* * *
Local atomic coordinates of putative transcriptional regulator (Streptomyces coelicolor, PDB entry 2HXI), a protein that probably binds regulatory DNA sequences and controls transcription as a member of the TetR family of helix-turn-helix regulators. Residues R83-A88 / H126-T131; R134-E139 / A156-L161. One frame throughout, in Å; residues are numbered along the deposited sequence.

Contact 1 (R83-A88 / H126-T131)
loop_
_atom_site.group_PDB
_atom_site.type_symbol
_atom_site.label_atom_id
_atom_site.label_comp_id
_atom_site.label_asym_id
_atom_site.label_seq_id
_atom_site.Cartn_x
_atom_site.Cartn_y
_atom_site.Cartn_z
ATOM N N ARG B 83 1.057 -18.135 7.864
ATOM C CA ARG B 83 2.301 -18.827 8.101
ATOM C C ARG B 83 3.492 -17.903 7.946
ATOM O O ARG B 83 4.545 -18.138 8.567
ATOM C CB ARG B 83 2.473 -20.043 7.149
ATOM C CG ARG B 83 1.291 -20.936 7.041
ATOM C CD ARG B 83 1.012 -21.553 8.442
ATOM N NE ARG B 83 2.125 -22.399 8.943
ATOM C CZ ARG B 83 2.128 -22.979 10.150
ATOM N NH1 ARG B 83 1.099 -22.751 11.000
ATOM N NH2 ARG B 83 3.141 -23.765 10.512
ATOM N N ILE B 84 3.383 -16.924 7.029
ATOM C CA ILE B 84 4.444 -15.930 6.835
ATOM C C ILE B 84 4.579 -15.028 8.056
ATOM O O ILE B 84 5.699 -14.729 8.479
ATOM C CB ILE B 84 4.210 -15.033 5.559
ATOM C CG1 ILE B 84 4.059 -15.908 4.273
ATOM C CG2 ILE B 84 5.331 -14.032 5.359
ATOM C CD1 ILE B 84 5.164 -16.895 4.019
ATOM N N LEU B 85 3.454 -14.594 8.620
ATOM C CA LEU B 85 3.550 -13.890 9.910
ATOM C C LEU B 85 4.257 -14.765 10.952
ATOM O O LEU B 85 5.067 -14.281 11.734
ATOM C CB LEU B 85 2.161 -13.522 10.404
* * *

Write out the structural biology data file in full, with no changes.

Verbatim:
Local atomic coordinates of putative transcriptional regulator (Streptomyces coelicolor, PDB entry 2HXI), a protein that probably binds regulatory DNA sequences and controls transcription as a member of the TetR family of helix-turn-helix regulators. Residues R83-A88 / H126-T131; R134-E139 / A156-L161. One frame throughout, in Å; residues are numbered along the deposited sequence.

Contact 1 (R83-A88 / H126-T131)
loop_
_atom_site.group_PDB
_atom_site.type_symbol
_atom_site.label_atom_id
_atom_site.label_comp_id
_atom_site.label_asym_id
_atom_site.label_seq_id
_atom_site.Cartn_x
_atom_site.Cartn_y
_atom_site.Cartn_z
ATOM N N ARG B 83 1.057 -18.135 7.864
ATOM C CA ARG B 83 2.301 -18.827 8.101
ATOM C C ARG B 83 3.492 -17.903 7.946
ATOM O O ARG B 83 4.545 -18.138 8.567
ATOM C CB ARG B 83 2.473 -20.043 7.149
ATOM C CG ARG B 83 1.291 -20.936 7.041
ATOM C CD ARG B 83 1.012 -21.553 8.442
ATOM N NE ARG B 83 2.125 -22.399 8.943
ATOM C CZ ARG B 83 2.128 -22.979 10.150
ATOM N NH1 ARG B 83 1.099 -22.751 11.000
ATOM N NH2 ARG B 83 3.141 -23.765 10.512
ATOM N N ILE B 84 3.383 -16.924 7.029
ATOM C CA ILE B 84 4.444 -15.930 6.835
ATOM C C ILE B 84 4.579 -15.028 8.056
ATOM O O ILE B 84 5.699 -14.729 8.479
ATOM C CB ILE B 84 4.210 -15.033 5.559
ATOM C CG1 ILE B 84 4.059 -15.908 4.273
ATOM C CG2 ILE B 84 5.331 -14.032 5.359
ATOM C CD1 ILE B 84 5.164 -16.895 4.019
ATOM N N LEU B 85 3.454 -14.594 8.620
ATOM C CA LEU B 85 3.550 -13.890 9.910
ATOM C C LEU B 85 4.257 -14.765 10.952
ATOM O O LEU B 85 5.067 -14.281 11.734
ATOM C CB LEU B 85 2.161 -13.522 10.404